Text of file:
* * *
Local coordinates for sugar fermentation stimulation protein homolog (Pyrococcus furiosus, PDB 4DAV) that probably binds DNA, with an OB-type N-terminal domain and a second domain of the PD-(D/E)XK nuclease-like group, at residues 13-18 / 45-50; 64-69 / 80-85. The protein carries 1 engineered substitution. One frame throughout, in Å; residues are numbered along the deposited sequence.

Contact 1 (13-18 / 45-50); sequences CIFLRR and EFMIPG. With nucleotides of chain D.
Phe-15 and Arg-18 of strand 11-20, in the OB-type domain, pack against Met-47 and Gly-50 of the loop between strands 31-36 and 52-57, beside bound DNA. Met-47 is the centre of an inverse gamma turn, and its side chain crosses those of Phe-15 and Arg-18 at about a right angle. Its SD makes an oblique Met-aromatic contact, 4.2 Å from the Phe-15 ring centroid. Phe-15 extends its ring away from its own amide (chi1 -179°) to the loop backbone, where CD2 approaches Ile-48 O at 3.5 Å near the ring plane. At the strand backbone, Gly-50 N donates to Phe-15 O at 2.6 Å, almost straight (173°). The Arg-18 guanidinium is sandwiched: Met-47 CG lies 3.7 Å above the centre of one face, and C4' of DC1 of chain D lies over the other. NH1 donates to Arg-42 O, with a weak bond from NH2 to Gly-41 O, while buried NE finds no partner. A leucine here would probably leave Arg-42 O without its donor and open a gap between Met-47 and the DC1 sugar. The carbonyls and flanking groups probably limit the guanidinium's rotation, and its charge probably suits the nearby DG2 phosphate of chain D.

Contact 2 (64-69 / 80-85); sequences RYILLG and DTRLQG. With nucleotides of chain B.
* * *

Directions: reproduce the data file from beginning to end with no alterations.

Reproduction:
Local coordinates for sugar fermentation stimulation protein homolog (Pyrococcus furiosus, PDB 4DAV) that probably binds DNA, with an OB-type N-terminal domain and a second domain of the PD-(D/E)XK nuclease-like group, at residues 13-18 / 45-50; 64-69 / 80-85. The protein carries 1 engineered substitution. One frame throughout, in Å; residues are numbered along the deposited sequence.

Contact 1 (13-18 / 45-50); sequences CIFLRR and EFMIPG. With nucleotides of chain D.
Phe-15 and Arg-18 of strand 11-20, in the OB-type domain, pack against Met-47 and Gly-50 of the loop between strands 31-36 and 52-57, beside bound DNA. Met-47 is the centre of an inverse gamma turn, and its side chain crosses those of Phe-15 and Arg-18 at about a right angle. Its SD makes an oblique Met-aromatic contact, 4.2 Å from the Phe-15 ring centroid. Phe-15 extends its ring away from its own amide (chi1 -179°) to the loop backbone, where CD2 approaches Ile-48 O at 3.5 Å near the ring plane. At the strand backbone, Gly-50 N donates to Phe-15 O at 2.6 Å, almost straight (173°). The Arg-18 guanidinium is sandwiched: Met-47 CG lies 3.7 Å above the centre of one face, and C4' of DC1 of chain D lies over the other. NH1 donates to Arg-42 O, with a weak bond from NH2 to Gly-41 O, while buried NE finds no partner. A leucine here would probably leave Arg-42 O without its donor and open a gap between Met-47 and the DC1 sugar. The carbonyls and flanking groups probably limit the guanidinium's rotation, and its charge probably suits the nearby DG2 phosphate of chain D.

Contact 2 (64-69 / 80-85); sequences RYILLG and DTRLQG. With nucleotides of chain B.